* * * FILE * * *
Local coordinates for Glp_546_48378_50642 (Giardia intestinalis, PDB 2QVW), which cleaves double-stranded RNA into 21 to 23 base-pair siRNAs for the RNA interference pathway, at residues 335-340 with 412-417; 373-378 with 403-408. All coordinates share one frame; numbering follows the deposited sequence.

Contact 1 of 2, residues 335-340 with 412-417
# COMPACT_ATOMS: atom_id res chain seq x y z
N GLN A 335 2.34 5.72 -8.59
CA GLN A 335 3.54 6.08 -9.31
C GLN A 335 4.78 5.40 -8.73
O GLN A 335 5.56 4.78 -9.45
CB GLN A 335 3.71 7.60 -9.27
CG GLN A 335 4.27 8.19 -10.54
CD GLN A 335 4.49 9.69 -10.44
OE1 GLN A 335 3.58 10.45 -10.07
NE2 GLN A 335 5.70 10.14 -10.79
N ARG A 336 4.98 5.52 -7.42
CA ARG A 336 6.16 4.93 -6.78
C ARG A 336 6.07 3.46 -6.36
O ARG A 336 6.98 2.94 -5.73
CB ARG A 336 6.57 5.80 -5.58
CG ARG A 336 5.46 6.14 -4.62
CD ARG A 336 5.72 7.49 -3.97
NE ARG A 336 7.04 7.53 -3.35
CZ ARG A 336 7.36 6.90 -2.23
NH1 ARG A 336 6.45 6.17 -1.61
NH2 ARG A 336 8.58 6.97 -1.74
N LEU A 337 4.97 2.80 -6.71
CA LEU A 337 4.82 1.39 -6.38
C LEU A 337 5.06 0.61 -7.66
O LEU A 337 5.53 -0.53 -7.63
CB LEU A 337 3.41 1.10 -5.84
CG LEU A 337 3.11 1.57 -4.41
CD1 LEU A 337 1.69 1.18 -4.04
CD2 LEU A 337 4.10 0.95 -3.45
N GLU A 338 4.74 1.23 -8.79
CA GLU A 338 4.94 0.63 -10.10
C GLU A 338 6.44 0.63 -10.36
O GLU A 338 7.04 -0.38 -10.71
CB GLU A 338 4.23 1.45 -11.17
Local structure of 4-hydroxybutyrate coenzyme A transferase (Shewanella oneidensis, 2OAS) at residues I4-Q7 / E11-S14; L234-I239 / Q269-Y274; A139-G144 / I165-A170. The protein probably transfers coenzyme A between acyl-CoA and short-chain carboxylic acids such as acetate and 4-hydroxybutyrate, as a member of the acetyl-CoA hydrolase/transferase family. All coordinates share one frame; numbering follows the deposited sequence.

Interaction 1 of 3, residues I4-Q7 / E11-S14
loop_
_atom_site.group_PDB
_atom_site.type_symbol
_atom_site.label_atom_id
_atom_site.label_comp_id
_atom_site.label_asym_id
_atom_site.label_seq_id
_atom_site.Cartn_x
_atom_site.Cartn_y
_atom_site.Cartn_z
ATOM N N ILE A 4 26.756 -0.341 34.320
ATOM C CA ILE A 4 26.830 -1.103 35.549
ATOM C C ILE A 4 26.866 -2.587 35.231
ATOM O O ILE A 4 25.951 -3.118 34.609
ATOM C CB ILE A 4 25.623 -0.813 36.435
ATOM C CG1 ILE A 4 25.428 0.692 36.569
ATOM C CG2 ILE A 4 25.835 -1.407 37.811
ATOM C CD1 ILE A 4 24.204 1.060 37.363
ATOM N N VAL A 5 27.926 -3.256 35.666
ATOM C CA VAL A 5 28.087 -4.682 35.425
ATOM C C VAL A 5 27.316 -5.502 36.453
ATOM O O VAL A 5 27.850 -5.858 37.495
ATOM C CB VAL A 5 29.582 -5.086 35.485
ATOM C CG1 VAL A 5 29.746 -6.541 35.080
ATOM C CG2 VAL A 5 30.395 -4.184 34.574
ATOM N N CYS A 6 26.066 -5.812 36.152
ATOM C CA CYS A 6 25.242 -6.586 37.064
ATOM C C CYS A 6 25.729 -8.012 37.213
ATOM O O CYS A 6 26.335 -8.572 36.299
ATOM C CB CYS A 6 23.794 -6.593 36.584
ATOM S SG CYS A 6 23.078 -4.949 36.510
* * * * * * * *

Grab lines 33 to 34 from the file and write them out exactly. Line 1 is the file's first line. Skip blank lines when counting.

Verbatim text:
CA GLU A 338 4.94 0.63 -10.10
C GLU A 338 6.44 0.63 -10.36